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Ssangyong ends 6-year labor dispute

Ssangyong Motor’s management and labor union reached a landmark agreement Wednesday to incrementally rehire a group of workers dismissed in 2009 and normalize their relations.

The official settlement concludes a six-year-long dispute that began when Ssangyong Motor laid off 2,646 workers, or some 37 percent of its workforce, in April 2009, sparking mass strikes and protests from the dismissed employees.

Ssangyong Motor CEO Choi Johng-sik (center), labor union leader Hong Bong-seok (right) and head of the Ssangyong Motor chapter of  the Korea Metal Workers’ Union Kim Deuk-jung pose after striking a final settlement on the six-year labor dispute on Wednesday. (Ssangyong Motor)
Ssangyong Motor CEO Choi Johng-sik (center), labor union leader Hong Bong-seok (right) and head of the Ssangyong Motor chapter of  the Korea Metal Workers’ Union Kim Deuk-jung pose after striking a final settlement on the six-year labor dispute on Wednesday. (Ssangyong Motor)

Under the agreement, Ssangyong will rehire, if desired, workers who were forced to leave in 2009 when there is room for new employment in technical positions.

The management also agreed to drop the lawsuit filed against the union, originally seeking 4.7 billion won ($4 million) in compensation and provisional attachments for damages caused by the strike on terms that the labor union also drop charges against the company.

The automaker plans to establish a fund to financially support the dismissed workers seeking reemployment and the family members of 26 workers who died by suicide or of disease since their dismissal.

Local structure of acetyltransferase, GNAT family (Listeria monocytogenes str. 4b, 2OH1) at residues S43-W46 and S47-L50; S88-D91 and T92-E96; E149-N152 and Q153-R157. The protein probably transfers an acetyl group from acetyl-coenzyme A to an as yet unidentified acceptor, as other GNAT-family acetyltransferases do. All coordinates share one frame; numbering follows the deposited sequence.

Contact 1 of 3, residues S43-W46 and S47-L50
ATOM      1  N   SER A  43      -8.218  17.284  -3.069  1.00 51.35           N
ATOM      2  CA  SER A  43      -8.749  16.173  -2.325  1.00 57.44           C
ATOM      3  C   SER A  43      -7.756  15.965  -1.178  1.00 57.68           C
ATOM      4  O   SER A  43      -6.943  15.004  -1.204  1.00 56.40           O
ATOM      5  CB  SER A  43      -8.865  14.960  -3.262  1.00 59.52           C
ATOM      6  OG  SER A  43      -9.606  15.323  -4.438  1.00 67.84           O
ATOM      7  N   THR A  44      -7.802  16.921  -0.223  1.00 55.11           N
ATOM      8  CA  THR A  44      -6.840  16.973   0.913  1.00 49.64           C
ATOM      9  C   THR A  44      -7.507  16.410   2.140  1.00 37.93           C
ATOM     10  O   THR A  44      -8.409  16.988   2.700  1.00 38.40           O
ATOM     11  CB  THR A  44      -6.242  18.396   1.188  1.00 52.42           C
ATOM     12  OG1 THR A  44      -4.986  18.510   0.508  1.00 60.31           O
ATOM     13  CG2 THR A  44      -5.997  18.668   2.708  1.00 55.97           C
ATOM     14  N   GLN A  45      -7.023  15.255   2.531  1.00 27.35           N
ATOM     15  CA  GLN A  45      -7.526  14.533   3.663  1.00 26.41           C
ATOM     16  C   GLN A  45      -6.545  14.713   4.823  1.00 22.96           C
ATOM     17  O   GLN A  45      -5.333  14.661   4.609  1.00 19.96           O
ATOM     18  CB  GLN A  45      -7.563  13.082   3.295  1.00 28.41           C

The breakthrough settlement comes after the Ssangyong management, labor union and the Ssangyong branch of Korea Metal Workers’ Union held some 32 rounds of trilateral negotiations to settle its longstanding differences over the past year.

“The conclusion of the six-year dispute over the 2009 layoffs is a highly significant achievement for the company, which can now focus its efforts on normalizing its operations,” said Ssangyong Motor CEO Choi Johng-sik.

Earlier this year, Anand Mahindra, the chairman of Mahindra Group, which took over the Korean automaker in 2011, had emphasized that the company’s foremost priority was “corporate normalization,” pledging to “reinstate the workers laid off in 2009 in steps.”

The company’s labor union expressed approval of the final settlement deal, vowing to “work to ensure that the agreement is successfully carried out,” according to its leader Hong Bong-seok.

“We will work together to mend all past scars and to ensure all laid-off workers can return to work swiftly,” said Kim Deuk-jung, head of the Ssangyong Motor chapter of the KMWU.

Market analysts had been expecting an improvement in the firm’s relations with labor as the Tivoli -- the first model that Ssangyong Motor jointly developed with its parent firm Mahindra & Mahindra -- has been posting high sales for 11 months since its January launch.

Ssangyong Motor’s sales in November surged 21.5 percent to 12,415 units from a year earlier, the highest year-on-year growth, largely linked to robust sales of the Tivoli.

By Sohn Ji-young (jys@heraldcorp.com)
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